Far as lower-tier bowl games go, the second-ever TicketCity Bowl -- to be played January 2 at 11 a.m. at the Cotton Bowl -- is about as intriguing as it gets: The University of Houston (so, so, so close -- a one-loss team, thanks to Southern Miss over the weekend) will take on Penn State (well, you know). Save for the up-close seats tickets appear to be plentiful as of this morning, running between $25 and $125.
UH head coach Kevin Sumlin's happy with the selection (at least as happy as he can be one win short of a BCS bowl): "We broke the attendance record at Robertson Stadium and to play against Penn State in a great venue such as the Cotton Bowl will bring back some special memories for our university." Penn State, incidentally, "will use revenues received from our Big Ten Conference bowl payout to support our recently announced partnership with the Pennsylvania Coalition Against Rape and the National Sexual Violence Resource Center, as well as other related initiatives."
Coincidentally, or not, the TicketCityBowl happens to be on the council Economic Development Committee's agenda this morning. The reason: The city needs to alter its deal for the Fair Park bowl game. In April 2010, the city signed on to provide financial support for founder Tom Starr's Football Starr Inc., entering into an escrow and contingent grant agreement with Comerica Bank "to induce the bank to provide a $2 million letter of credit to the benefit of the NCAA and assigned to the teams selected to play in the Bowl Game, as a backup support for the Host's promised payments to the teams for participating in the TicketCity Football Classic." Earlier this year, the city also committed 'round $58,000 toward marketing the game each year through 2018.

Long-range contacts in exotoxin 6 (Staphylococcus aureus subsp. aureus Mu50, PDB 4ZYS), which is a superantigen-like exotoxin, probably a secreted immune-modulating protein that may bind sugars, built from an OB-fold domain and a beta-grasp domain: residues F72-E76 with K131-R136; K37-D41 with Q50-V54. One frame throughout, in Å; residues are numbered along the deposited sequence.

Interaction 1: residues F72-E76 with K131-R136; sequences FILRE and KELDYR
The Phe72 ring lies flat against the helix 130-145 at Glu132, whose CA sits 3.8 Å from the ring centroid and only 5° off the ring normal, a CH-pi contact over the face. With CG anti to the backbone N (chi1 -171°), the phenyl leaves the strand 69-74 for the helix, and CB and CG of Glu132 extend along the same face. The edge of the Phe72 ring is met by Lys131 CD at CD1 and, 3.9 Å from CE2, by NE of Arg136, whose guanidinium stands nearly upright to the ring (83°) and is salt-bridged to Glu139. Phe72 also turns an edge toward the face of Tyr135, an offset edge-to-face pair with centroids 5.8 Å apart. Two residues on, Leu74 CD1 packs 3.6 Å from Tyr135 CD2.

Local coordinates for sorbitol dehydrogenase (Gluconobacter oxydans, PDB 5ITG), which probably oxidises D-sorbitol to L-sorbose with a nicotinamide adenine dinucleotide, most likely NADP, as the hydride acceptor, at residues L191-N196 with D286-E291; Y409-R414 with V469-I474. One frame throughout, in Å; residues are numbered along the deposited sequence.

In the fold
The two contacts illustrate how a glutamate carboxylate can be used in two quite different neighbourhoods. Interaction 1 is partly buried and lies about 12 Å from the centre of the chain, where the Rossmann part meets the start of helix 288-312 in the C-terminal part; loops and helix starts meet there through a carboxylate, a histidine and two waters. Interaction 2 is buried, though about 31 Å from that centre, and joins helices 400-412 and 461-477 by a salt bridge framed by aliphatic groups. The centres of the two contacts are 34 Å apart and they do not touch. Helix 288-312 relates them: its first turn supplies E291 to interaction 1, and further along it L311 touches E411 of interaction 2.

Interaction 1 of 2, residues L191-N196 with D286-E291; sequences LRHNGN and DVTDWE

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But per this morning's briefing, Conference USA is taking over as the contracted lessee for the 2012 game. The reason: C-USA "has a strong interest in this market for recruiting purposes and has offered to take the lead to help ensure the future viability of the Bowl," which not so long ago appeared in jeopardy of losing its license. Interesting tidbit from the briefing: "The Dallas Convention and Visitors Bureau estimated the economic impact of the 2011 TicketCity Bowl at $11,001,359." That's quite the precise estimate.